Requests for recommendations
  1. Get to know professors you may need to call on later for evaluation. Speak up as an individual in their classes, and pursue topics with them outside of class. If they only know you as a face in the crowd, they will have little to say about you except to cite your grades and speculate.
  2. Request recommendations well in advance of application deadlines. Faculty are busy and such letters and forms require a considerable block of time for careful thought, phrasing, and rephrasing. A note dashed off right before the deadline ("Nice student. Came to class. Smart. Seems fine. Gotta rush to a meeting now. Yours truly.") is absolutely worthless to you and may even come across as a negative endorsement.
  3. Make sure that you have filled in all sections of the form that you're supposed to do first.
  4. It is helpful to include with your request a sheet with your name, phone, email, classes you had the professor in (memories fade over time), deadline, address to send it to (or other arrangements), and your reasons for applying to the program. A letter that the professor has customized for its intended purpose and recipient is better than a generic one.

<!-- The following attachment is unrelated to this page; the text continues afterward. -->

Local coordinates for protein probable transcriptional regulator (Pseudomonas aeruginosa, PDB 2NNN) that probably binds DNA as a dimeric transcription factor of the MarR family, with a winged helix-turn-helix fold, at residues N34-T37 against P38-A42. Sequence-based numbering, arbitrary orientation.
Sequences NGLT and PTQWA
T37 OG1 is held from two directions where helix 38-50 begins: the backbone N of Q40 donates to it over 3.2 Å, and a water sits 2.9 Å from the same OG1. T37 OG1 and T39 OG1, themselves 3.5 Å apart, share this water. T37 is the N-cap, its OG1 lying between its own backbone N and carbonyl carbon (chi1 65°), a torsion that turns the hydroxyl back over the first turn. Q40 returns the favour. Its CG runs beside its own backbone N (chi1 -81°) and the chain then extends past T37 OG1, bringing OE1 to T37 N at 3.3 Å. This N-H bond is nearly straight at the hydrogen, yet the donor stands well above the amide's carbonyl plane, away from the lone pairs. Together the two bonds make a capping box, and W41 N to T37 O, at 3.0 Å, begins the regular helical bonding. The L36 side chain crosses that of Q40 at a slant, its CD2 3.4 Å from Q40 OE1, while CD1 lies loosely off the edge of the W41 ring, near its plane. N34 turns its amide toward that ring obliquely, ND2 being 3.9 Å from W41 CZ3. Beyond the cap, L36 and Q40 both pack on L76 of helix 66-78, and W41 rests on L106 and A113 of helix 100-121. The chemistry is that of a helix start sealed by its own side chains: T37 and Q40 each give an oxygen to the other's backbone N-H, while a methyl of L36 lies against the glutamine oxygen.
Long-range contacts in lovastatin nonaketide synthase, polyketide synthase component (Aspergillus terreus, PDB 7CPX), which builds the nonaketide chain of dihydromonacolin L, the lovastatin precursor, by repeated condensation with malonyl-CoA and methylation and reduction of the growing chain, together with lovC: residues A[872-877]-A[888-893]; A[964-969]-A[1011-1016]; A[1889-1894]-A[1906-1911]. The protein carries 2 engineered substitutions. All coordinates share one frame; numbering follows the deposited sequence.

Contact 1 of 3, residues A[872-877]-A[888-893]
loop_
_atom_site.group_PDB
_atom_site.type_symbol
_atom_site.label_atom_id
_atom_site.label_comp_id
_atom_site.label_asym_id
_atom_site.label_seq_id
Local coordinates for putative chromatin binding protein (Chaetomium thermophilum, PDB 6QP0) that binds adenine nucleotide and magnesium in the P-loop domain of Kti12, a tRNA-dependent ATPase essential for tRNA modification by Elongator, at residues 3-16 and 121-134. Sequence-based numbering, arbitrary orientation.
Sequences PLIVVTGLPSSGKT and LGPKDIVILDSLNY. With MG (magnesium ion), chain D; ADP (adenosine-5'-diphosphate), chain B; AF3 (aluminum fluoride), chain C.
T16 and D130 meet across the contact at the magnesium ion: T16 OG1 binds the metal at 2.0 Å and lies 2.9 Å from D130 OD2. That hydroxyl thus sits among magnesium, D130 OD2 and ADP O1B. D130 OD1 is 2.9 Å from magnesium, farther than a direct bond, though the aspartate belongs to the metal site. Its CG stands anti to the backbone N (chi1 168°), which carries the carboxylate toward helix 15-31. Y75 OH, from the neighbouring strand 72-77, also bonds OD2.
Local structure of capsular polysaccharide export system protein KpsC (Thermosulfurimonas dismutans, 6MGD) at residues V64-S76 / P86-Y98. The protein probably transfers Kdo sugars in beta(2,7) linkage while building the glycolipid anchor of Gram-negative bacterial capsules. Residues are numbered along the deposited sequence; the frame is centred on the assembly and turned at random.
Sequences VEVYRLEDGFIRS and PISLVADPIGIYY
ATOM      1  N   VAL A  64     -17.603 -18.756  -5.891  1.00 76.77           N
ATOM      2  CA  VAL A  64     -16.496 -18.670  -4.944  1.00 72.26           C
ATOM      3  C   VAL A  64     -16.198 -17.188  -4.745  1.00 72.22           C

5. At first, you may only see the need for one letter for a single application you have in mind; then, later, you may need more for additional applications, and the recommender may not be able to comply with more letters as fast as you like. Anticipate this situation by setting up a file at your local placement service (e.g. at the university); that way, your recommender only has to write one letter which then goes out with your dossier every time you request it from the placement service.
  6. As you change over time, a past recommendation tends to lose its usefulness. If a prospective employer wants to know what you're like now, a letter from someone you studied with a decade ago is likely to be judged as irrelevant.
  7. You are of course free to mark on an application or recommendation form the options "Waive" or "Do not waive" for your rights to see the letter later. But, readers/evaluators know that if  "Do not waive" is marked and that you have seen or will see the letter, the writer may have withheld crucial information instead of giving an honest appraisal of all aspects. The same is true of a letter that is handed to the applicant instead of being sent directly to the person who is to read it. If you do not trust your recommenders to describe you (warts and all) in a generally favorable but confidential way, simply do not ask them!
Click here to return to Whitley homepage.